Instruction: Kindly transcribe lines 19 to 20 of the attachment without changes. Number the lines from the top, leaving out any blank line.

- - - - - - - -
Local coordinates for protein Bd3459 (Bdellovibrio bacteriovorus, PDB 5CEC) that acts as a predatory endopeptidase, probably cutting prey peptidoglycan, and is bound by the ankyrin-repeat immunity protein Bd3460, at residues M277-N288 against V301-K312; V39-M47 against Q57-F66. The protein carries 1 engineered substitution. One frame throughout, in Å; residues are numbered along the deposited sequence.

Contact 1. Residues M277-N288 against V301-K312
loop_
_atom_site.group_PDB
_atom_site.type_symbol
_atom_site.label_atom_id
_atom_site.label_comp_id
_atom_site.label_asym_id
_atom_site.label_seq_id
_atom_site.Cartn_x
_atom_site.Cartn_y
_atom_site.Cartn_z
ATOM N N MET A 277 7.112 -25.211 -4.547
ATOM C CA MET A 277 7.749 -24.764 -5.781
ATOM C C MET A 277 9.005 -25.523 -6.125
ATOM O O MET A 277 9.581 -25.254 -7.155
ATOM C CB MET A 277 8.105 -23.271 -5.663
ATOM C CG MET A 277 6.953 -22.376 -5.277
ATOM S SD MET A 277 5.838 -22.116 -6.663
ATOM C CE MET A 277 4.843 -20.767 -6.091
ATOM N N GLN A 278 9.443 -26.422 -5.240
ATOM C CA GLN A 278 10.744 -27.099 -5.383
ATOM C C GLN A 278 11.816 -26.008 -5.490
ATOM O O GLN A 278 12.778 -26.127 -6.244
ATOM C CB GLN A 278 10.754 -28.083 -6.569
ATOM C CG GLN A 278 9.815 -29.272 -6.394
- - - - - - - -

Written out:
ATOM S SD MET A 277 5.838 -22.116 -6.663
ATOM C CE MET A 277 4.843 -20.767 -6.091